Finding Good Soundbites in Bad Podcasts

Correction: The original version of this entry quoted Jason Calacanis for something that was said by Michael Arrington. I apologize to both for the error. The original was more interesting than this version. I apologize to the readers.

I was listening to the latest episode of the Gillmor Gang this morning, one of the best-known and longest running tech podcasts. I endured 20 minutes of directionless chit-chat, complete with a five-minute "how good was this show?" self-evaluation, to hear one provocative 35-second comment from Michael Arrington that's worth passing around.

I committed suicide this week when I wrote about AOL. Those three AOL posts cost me dearly. I'll explain it all in a few weeks. It cost me more than ... not money, it cost me in something else that translates into money eventually. I made a conscious decision and I paid the price, hoping that I'd get away with it but I didn't.

Finding this nugget in the noise reminds me of what podcasting offers that blogging lacks: Content that sucks in two dimensions. A bad podcast suffers both in quality and in the amount of time required to find this out. I could've back-buttoned 60 bad blog entries in the time I listened to one Gillmor Gang.


are you sure that is what I said? that looks like quote but i think you are paraphrasing me... what point in the show and which show are you saying I said that on? I'm trying to find that quote in the show and i can't

dude!!! that is Mike Arrington speaking!!!

i pulled this post and will write a correction when i get back home -- sorry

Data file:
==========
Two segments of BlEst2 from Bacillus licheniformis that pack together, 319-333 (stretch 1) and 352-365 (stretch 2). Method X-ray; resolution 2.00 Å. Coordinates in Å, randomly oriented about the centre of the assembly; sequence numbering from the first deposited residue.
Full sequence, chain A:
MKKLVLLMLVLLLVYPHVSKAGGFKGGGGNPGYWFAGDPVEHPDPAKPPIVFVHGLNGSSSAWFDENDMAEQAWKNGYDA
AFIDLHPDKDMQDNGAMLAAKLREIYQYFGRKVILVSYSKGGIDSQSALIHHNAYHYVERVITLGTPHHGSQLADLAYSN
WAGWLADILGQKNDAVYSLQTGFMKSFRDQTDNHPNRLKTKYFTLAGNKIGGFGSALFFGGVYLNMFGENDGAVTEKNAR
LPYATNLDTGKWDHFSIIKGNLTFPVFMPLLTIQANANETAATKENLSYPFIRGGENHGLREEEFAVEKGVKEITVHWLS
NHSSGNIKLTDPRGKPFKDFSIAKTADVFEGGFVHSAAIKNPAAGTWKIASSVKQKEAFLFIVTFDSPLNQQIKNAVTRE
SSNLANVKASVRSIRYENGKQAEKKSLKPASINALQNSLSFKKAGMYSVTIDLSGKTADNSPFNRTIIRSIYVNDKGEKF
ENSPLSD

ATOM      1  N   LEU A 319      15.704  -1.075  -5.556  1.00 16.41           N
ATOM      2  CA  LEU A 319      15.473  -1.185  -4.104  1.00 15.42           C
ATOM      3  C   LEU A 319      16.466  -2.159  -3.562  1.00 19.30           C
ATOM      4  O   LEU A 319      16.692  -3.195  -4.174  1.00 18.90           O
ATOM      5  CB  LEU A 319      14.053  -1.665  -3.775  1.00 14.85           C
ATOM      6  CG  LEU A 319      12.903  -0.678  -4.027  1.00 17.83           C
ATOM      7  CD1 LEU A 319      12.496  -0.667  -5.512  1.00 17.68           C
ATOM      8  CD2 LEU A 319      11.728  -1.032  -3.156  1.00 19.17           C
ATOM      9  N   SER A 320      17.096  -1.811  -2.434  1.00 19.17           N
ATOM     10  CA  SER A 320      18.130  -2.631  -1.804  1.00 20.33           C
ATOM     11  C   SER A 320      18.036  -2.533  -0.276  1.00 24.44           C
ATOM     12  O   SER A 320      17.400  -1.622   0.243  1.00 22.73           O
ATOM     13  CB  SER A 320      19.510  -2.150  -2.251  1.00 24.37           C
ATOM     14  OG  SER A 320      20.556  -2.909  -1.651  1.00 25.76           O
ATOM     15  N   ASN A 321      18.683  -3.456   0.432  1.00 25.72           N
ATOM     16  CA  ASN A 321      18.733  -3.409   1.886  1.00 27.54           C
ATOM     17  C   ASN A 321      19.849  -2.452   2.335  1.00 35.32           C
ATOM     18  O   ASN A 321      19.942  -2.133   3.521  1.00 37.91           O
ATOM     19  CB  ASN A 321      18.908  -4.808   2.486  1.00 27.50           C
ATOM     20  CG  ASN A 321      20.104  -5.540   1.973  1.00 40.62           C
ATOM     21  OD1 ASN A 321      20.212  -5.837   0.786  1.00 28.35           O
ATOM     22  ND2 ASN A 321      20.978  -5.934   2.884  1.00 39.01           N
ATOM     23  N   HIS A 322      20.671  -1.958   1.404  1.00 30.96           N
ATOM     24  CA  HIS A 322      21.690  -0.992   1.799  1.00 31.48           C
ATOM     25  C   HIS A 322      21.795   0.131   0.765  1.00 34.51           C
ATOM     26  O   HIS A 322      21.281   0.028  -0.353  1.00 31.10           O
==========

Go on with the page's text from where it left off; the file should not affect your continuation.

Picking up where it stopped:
That quote is even more enigmatic given that Michael Arrington said it.

i'm very intrigued. what on earth would arrington stand to lose?

I agree with you 100% about the breadth and depth of podcast crap.

I crave an MP3 player that has a 30 second skip.

Podcasts promise wide open creativity, yet I always feel like I'm listing to a highschool radio project.

Why do so many podcasts apologise for their poor audio quality "Because they are just learning and will do it better in the future" then prattle on for 5 minutes on how great this podcast is and then repeatedly beg "Don't forget to vote for me at the Pod Cast Awards!"

People-- just because you can talk non-stop for 20 minutes doesn't mean you should podcast.

Sadly, this Gillmor Gang is nowhere near the WORST podcast out there...but it's certainly not very good. I do a segment every once in awhile on my show called "Your Podcast Sucks - The Thinning Of The Herd". I think I might have to use Gillmor Gang the next time we do the segment. I'll probably even have to quote Mr. Cadenhead, who makes a very good point when he says:

"A bad podcast suffers both in quality and in the amount of time required to find this out."

And by the way, I'm an egotistical, no-budget radio god who has room to talk, and a quality show to back it up.

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